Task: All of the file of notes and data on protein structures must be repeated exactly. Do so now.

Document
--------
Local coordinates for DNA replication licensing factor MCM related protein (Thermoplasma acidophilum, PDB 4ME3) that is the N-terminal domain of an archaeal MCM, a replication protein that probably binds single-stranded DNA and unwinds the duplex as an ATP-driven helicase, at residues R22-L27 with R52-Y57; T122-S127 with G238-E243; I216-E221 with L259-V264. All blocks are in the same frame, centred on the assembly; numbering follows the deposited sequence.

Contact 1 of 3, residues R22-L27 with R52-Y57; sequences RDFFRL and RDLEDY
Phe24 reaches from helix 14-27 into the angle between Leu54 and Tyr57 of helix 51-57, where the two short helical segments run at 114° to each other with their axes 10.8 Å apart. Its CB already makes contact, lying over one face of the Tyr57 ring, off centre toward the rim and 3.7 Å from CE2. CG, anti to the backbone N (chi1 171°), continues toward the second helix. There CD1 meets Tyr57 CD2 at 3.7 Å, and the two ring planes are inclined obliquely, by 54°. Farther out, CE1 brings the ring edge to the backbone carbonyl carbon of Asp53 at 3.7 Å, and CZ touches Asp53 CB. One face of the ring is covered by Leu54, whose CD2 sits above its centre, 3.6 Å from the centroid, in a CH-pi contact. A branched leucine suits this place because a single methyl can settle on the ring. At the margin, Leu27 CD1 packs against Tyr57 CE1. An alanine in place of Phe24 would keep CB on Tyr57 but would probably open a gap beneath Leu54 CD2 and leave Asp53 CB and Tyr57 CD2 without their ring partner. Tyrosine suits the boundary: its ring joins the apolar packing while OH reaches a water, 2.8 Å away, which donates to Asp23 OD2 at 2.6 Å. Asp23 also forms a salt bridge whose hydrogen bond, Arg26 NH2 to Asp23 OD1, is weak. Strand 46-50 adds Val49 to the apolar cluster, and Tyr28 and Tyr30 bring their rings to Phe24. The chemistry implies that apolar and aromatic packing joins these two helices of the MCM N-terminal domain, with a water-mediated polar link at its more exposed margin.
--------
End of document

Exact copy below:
Local coordinates for DNA replication licensing factor MCM related protein (Thermoplasma acidophilum, PDB 4ME3) that is the N-terminal domain of an archaeal MCM, a replication protein that probably binds single-stranded DNA and unwinds the duplex as an ATP-driven helicase, at residues R22-L27 with R52-Y57; T122-S127 with G238-E243; I216-E221 with L259-V264. All blocks are in the same frame, centred on the assembly; numbering follows the deposited sequence.

Contact 1 of 3, residues R22-L27 with R52-Y57; sequences RDFFRL and RDLEDY
Phe24 reaches from helix 14-27 into the angle between Leu54 and Tyr57 of helix 51-57, where the two short helical segments run at 114° to each other with their axes 10.8 Å apart. Its CB already makes contact, lying over one face of the Tyr57 ring, off centre toward the rim and 3.7 Å from CE2. CG, anti to the backbone N (chi1 171°), continues toward the second helix. There CD1 meets Tyr57 CD2 at 3.7 Å, and the two ring planes are inclined obliquely, by 54°. Farther out, CE1 brings the ring edge to the backbone carbonyl carbon of Asp53 at 3.7 Å, and CZ touches Asp53 CB. One face of the ring is covered by Leu54, whose CD2 sits above its centre, 3.6 Å from the centroid, in a CH-pi contact. A branched leucine suits this place because a single methyl can settle on the ring. At the margin, Leu27 CD1 packs against Tyr57 CE1. An alanine in place of Phe24 would keep CB on Tyr57 but would probably open a gap beneath Leu54 CD2 and leave Asp53 CB and Tyr57 CD2 without their ring partner. Tyrosine suits the boundary: its ring joins the apolar packing while OH reaches a water, 2.8 Å away, which donates to Asp23 OD2 at 2.6 Å. Asp23 also forms a salt bridge whose hydrogen bond, Arg26 NH2 to Asp23 OD1, is weak. Strand 46-50 adds Val49 to the apolar cluster, and Tyr28 and Tyr30 bring their rings to Phe24. The chemistry implies that apolar and aromatic packing joins these two helices of the MCM N-terminal domain, with a water-mediated polar link at its more exposed margin.